Aquilegia formosa

time to try the home creamery? February 1, 2010

Filed under: Food,Sustainable — aquilegiaformosa @ 2:06 pm
Tags: , , , , , , , , , ,

Those folks over at Not Dabbling in Normal posted this which discusses making butter and ghee at home. There are also links to the author’s blog, Chiot’s Run with step-by-step how-to guides. The ghee is meant to be a (partial) replacement for non-local olive oil, I believe, but I think it better replaces other vegetable oils like canola, etc, due to the higher smoke point. I wonder if it’s a good choice for deep frying?

The NDiN post also mentions using milk that had soured a bit to make a quick pressed cheese. I love this frugal tip! It makes me think of my grandfather (who grew up in England during the 30’s and 40’s) saying “use it up!”

I’ve been thinking a lot about dairy products lately, as well as the pros and cons of trying raw milk. Many of my favorite sustainable, frugal, local food blogs talk about buying local raw milk. However, these writers are American, and are thus choosing not to use a very different kind of milk than what is sold in Canada. For example, my cousin, who is very into the Slow Food movement, says Canadian milk does not contain antibiotics. I’ve only her word to go on at this point, as I haven’t researched either the Canadian or the American mainstream commercial product, but it’s certainly food for thought. This site from California has some raw milk facts.

The idea of healthy, raw, local milk is somewhat appealing, however, it is illegal(!) to sell it in British Columbia. Home on the Range has a creative solution; interested individuals can buy a “share” in the herd and hire an “agister” (“one who takes care of cattle for a fee”) and then pay a weekly “maintenance” fee. I love the political subversion of this, which is likely more common than just in BC, as the NDiN post mentions doing the same thing in Ohio, as does this Globe and Mail article about an Ontario farm.

One share is $17.50/week for a gallon of milk. That’s $910/year, plus the share price. If I want butter or cream, it’s an additional $8, for 8 or 16 oz., respectively. $8 for half a pound?! That’s at least $8/week, or $416/year, plus extra when I bake, so maybe another $100/year. Right now I pay about $4 to $4.50/lb for conventional butter and less than $3/litre of half and half (10% m.f.) cream. However, since this is about baby-steps, instead of freaking myself out looking at costs per year, I could always start low-key, with a quarter share, for $50 and $5/week for a quart of milk. That’s $260/year, or $22/month.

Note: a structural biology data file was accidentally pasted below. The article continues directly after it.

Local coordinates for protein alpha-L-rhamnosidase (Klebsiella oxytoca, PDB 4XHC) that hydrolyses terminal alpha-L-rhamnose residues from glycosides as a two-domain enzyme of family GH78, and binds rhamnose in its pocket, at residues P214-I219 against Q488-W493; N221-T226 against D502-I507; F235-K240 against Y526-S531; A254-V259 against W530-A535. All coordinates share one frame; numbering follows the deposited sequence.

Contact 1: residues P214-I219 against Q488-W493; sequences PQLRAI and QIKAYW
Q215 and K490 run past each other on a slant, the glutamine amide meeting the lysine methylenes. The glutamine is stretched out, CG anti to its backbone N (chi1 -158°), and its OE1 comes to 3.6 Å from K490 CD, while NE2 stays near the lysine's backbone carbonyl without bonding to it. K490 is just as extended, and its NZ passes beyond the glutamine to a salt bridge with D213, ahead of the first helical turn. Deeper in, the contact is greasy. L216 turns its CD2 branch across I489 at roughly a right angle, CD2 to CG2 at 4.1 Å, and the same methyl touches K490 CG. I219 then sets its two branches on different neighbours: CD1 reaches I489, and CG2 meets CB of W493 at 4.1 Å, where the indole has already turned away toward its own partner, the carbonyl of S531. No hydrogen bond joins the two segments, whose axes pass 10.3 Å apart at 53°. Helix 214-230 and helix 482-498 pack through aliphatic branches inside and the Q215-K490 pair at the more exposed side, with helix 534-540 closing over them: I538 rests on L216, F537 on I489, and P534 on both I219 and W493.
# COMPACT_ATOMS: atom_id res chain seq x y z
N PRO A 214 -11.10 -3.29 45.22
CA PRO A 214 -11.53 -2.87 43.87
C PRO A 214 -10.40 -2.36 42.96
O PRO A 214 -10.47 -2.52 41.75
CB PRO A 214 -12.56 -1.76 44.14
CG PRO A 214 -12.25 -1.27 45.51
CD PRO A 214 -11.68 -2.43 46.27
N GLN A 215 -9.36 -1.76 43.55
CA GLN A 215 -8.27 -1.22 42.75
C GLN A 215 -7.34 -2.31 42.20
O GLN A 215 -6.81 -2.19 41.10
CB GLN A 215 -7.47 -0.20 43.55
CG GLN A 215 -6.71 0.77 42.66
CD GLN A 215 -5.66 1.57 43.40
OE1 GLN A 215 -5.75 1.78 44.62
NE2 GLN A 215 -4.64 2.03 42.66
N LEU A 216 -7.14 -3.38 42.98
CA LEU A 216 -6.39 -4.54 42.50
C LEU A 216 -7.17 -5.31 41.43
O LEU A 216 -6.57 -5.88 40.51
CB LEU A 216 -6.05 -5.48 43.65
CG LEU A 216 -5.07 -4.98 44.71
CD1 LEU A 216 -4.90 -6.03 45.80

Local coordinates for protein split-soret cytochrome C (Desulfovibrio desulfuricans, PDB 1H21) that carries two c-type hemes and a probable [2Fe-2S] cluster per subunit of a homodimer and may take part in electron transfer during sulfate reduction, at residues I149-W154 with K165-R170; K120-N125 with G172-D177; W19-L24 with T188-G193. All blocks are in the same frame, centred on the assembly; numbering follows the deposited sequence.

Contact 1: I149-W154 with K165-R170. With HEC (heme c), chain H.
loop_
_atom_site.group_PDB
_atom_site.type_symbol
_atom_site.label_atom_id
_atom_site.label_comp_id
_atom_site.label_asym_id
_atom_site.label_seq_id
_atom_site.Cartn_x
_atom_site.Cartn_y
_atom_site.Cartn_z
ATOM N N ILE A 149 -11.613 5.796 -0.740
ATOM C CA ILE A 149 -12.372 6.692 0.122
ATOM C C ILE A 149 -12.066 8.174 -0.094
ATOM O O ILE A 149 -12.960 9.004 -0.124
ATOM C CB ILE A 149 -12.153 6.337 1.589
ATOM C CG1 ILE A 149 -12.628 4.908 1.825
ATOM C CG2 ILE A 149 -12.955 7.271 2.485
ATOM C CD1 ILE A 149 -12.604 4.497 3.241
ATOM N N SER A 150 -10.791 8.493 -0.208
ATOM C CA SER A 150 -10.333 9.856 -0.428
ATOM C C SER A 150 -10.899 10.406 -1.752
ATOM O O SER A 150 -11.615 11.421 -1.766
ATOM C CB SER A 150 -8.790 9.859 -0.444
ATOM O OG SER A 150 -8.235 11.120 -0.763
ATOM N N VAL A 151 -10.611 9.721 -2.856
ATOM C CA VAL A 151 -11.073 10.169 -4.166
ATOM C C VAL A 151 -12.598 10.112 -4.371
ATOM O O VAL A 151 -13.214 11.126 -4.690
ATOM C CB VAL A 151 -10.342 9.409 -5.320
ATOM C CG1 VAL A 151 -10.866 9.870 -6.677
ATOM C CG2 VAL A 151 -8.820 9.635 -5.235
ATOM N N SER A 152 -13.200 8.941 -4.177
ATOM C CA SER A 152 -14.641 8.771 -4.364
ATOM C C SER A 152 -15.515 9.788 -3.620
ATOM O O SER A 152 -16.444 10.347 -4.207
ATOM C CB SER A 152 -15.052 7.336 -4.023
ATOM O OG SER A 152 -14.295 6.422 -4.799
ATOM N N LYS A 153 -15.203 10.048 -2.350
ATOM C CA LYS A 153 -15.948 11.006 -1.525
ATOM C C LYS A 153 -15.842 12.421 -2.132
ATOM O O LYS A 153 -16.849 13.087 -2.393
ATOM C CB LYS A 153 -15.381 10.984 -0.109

The jury’s still out on this one, but I think it’s time to give yogurt a try. Maybe also look into soft cheeses, and purchasing the necessary cultures.

Advertisements
 

cheesemaking January 16, 2010

Filed under: Food,Sustainable — aquilegiaformosa @ 8:28 pm
Tags: , , , ,

I read this post on making farmhouse cheddar over at Suzanne McMinn’s fun and family friendly site, Chickens in the Road earlier this week. Today she posted on waxing the cheese so as to age it. Farmhouse cheese is the fastest hard cheese to make, apparently, and is something I’d love to try to make, especially as I’m becoming hyper aware of all the non-recyclable plastic shrink-wrapped around so much of my food. Suzanne makes hers with store bought milk, so it’s not as difficult to try out as I might once have thought – y’know, back in the days when there were no baby-steps, it was all or nothing and I had to have my own cow, or at least access to local raw milk before I’d look into such a project! In fact, just about a year ago, I was reading about Suzanne learning to make ricotta cheese from milk from her own goat! (of course, she clearly states that your own goat is not required!) This woman is a wealth of information on many old-time skills and crafts. She even wrote a post on how to make your own cheese press. While I know I probably couldn’t make one all by myself (as I don’t have any power tools), I know a few folk who’d kindly help me out 🙂

UPDATED Jan 19th: Suzanne posted about homemade cream cheese for all of those who were intimidated by the making farmhouse cheddar post (the whole cheese press thing is what seemed daunting to me). As well, she reminds us:

“You don’t have to have a cow… Making cheese isn’t an all or nothing proposition. Just because you bought the cream at the store doesn’t mean it’s not homemade cheese. You still have so much more control, both from a health and a taste standpoint, in the end product. You can use less or no salt. You can add your own flavorings using your own home-preserved fruits or herbs.”

Baby steps. Flylady would be proud. So would Bob. 🙂

UPDATED: Jan 30th: El at fast grow the weeds recently posted this about cheesemaking. Lots of good links!